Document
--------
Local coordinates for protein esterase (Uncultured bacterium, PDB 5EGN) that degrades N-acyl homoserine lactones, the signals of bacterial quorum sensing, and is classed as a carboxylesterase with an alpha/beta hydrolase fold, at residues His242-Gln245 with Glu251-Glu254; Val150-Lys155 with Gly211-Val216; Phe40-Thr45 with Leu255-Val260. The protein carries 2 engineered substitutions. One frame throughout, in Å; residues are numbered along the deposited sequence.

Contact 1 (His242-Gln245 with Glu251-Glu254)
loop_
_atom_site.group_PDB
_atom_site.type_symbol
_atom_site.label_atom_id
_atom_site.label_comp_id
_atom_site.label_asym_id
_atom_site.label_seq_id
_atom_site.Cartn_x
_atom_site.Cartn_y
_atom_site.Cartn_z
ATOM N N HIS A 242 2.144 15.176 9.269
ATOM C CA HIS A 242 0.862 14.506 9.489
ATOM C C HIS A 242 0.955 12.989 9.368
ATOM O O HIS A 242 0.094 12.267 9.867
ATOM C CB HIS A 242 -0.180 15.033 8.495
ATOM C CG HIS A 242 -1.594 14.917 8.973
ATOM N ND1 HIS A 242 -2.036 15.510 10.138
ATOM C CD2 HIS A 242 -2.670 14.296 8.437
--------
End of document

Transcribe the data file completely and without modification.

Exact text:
Local coordinates for protein esterase (Uncultured bacterium, PDB 5EGN) that degrades N-acyl homoserine lactones, the signals of bacterial quorum sensing, and is classed as a carboxylesterase with an alpha/beta hydrolase fold, at residues His242-Gln245 with Glu251-Glu254; Val150-Lys155 with Gly211-Val216; Phe40-Thr45 with Leu255-Val260. The protein carries 2 engineered substitutions. One frame throughout, in Å; residues are numbered along the deposited sequence.

Contact 1 (His242-Gln245 with Glu251-Glu254)
loop_
_atom_site.group_PDB
_atom_site.type_symbol
_atom_site.label_atom_id
_atom_site.label_comp_id
_atom_site.label_asym_id
_atom_site.label_seq_id
_atom_site.Cartn_x
_atom_site.Cartn_y
_atom_site.Cartn_z
ATOM N N HIS A 242 2.144 15.176 9.269
ATOM C CA HIS A 242 0.862 14.506 9.489
ATOM C C HIS A 242 0.955 12.989 9.368
ATOM O O HIS A 242 0.094 12.267 9.867
ATOM C CB HIS A 242 -0.180 15.033 8.495
ATOM C CG HIS A 242 -1.594 14.917 8.973
ATOM N ND1 HIS A 242 -2.036 15.510 10.138
ATOM C CD2 HIS A 242 -2.670 14.296 8.437